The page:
On 27 October Padua College played host to two very special guests as its way of honouring ‘Spirit of Assisi’ Day. Firstly, a group of Year 11 boys from the Islamic College of Brisbane enjoyed a visit to Padua. The visit began with an interfaith prayer gathering in Little Flower Church where one of the Islamic students read from the Koran in Arabic. John Boyd-Boland OFM gave a short explanation of the significance of the church as a sacred space to Catholic Christians. Matt Hufer OFM spoke about the history and tradition of the Franciscans. The students were guests at a special college assembly where one of them made the call to prayer before the assembly prayer was prayed. They left shortly after the assembly. Their visit was so successful that it will become a regular one each year.
Our second guest for the day was Ms Kathy Kelly, peace activist and three times Nobel Peace nominee. Kathy’s visit was sponsored by Pace e Bene Australia. Kathy spoke to at assembly about non-violent peaceful ways of demonstrating.
The legacy of Pope John Paul’s historic gathering in Assisi twenty-five years ago was not lost on Padua College in 2011. The visit by the students from the Islamic College and Kathy Kelly brought home to us all the importance that working and praying has on and for our world today. Mr Michael O’Brien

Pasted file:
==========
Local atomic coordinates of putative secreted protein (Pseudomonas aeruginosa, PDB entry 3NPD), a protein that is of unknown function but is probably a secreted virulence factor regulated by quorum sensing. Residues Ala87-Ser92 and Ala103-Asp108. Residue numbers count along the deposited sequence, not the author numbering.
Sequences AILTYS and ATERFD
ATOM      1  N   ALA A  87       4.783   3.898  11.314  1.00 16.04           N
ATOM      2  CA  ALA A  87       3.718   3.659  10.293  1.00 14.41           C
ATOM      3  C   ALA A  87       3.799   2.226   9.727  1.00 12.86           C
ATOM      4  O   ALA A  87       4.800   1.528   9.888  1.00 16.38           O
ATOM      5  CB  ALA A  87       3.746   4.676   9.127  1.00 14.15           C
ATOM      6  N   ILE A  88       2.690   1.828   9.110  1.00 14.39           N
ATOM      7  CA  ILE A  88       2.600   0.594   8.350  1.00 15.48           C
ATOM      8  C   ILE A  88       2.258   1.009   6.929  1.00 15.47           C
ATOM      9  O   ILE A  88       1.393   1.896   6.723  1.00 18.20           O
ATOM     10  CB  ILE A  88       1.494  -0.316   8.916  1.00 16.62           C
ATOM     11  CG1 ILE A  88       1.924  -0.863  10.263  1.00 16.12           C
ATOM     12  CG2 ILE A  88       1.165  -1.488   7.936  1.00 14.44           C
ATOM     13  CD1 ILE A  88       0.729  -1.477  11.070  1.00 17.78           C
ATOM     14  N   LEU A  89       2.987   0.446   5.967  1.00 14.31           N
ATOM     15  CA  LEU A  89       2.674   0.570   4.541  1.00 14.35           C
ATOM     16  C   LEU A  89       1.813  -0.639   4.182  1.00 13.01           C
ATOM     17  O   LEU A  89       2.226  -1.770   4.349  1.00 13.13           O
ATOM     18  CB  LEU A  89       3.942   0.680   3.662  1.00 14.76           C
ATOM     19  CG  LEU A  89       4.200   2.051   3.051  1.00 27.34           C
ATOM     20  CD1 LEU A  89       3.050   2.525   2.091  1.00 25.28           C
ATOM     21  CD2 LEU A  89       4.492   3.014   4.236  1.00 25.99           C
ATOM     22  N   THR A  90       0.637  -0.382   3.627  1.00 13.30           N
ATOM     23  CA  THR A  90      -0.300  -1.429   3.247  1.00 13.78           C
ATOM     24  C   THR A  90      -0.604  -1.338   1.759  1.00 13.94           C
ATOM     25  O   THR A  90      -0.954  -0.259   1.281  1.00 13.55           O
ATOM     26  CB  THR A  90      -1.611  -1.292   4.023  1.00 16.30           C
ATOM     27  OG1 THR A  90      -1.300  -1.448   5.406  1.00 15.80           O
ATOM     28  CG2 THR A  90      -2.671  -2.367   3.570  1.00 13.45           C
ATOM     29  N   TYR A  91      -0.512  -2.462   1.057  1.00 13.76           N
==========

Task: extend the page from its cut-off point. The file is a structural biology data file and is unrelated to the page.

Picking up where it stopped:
The observance of the 25th anniversary of the Spirit of Assisi Day of Prayer for Peace extended over four days at Saint Peter’s Church and Friary in the Chicago Loop.
October 25 Tuesday – The Power of Forgiveness, a film (part one) was shown at 12:15 p.m. in the Saint Clare Auditorium of Saint Peter’s Church.
October 26 Wednesday – The Power of Forgiveness, (part two) was shown at 12:15 p.m.in the Saint Clare Auditorium of Saint Peter’s Church. Friars from the Community joined approximately thirty lay people employed in the businesses for this two part formation and education program. A fraternity of the Secular Franciscan Order, which meets regularly at Saint Peter’s, used this as part of its fraternal reflection program during its meeting.
October 27 Thursday
– The friary community used the special prayer service for Morning Prayer on this the actual anniversary date.
– At the seven Masses celebrated in Saint Peter’s Church on that day the Mass for Peace and Reconciliation or the Mass for the Progress of Peoples was offered.
– At 12:15 p.m. Friar Albert Merz, of the Province Peace Center, offered a lecture and reflection on The Seeds of Violence. Friars and approximately thirty others participated in the Saint Clare Auditorium.
October 28 Friday – At 12:15 p.m. Friar Albert Merz continued the meditation begun yesterday by a presentation entitled The Seeds of Peace to a similar group as yesterday.
In this way several hundred people from various parishes in the Archdiocese of Chicago as well as residents in the city and its suburbs became aware of the Spirit of Assisi.
Report by David Schütz, Executive Officer, Ecumenical and Interfaith Commission
27th October 2011
On 1 January 2011, Pope Benedict XVI announced that he wished to commemorate the 25th anniversary of the historic meeting that took place in Assisi on 27 October 1986, at the wish of Blessed Pope John Paul II. On the day of the anniversary, 27 October this year, the Holy Father held a Day of reflection, dialogue and prayer for peace and justice in the world, making a pilgrimage to the home of Saint Francis and inviting fellow Christians from different denominations, representatives of the world’s religious traditions and, in some sense, all men and women of good will, to join him once again on this journey.